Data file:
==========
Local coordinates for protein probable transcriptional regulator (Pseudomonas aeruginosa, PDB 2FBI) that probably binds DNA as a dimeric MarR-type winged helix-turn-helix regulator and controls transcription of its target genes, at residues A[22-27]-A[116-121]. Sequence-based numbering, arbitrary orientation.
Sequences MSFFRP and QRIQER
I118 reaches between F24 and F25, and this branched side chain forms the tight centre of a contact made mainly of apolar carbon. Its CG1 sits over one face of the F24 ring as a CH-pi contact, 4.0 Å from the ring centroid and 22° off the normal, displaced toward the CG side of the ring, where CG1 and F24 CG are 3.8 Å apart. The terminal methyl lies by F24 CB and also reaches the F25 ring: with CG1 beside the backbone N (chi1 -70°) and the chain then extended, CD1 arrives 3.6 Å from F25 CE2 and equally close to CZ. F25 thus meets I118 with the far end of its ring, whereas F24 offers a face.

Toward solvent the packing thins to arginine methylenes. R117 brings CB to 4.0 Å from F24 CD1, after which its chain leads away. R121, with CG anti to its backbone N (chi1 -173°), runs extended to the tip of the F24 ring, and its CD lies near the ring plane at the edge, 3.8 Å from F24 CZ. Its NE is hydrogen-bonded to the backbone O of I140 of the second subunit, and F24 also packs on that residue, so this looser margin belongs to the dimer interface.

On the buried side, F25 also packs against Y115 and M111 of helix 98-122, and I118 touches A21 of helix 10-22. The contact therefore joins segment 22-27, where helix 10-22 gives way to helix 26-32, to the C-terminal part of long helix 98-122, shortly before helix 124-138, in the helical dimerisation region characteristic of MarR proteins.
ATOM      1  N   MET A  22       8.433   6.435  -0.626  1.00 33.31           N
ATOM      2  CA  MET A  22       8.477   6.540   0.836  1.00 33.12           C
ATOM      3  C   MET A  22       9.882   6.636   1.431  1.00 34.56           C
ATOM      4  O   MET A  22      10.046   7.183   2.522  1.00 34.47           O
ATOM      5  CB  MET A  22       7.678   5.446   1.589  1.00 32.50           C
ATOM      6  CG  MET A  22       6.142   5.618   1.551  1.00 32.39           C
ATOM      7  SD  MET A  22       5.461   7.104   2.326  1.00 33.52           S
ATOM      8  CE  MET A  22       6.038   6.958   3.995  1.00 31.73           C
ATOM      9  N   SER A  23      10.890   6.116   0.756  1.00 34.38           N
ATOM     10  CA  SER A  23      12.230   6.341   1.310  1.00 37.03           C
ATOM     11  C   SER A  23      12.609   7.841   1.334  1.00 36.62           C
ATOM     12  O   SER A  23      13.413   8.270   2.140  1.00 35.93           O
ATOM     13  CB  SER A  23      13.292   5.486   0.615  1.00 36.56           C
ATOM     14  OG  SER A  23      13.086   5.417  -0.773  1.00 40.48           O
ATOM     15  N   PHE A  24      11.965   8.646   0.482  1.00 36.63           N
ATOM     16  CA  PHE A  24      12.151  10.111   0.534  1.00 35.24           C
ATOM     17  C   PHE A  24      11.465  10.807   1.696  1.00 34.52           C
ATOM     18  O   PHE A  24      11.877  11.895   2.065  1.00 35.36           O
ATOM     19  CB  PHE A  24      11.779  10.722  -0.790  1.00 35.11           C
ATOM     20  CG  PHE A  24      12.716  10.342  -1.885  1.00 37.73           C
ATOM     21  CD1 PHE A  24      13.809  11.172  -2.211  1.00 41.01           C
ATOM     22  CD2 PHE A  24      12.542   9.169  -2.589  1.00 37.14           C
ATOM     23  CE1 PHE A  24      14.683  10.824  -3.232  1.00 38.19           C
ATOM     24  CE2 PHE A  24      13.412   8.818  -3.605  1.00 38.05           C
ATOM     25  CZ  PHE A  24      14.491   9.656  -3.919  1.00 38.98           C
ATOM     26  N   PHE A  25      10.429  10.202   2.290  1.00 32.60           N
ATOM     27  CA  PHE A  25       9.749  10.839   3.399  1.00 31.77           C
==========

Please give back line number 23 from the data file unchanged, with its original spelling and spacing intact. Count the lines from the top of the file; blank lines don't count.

ATOM     18  O   PHE A  24      11.877  11.895   2.065  1.00 35.36           O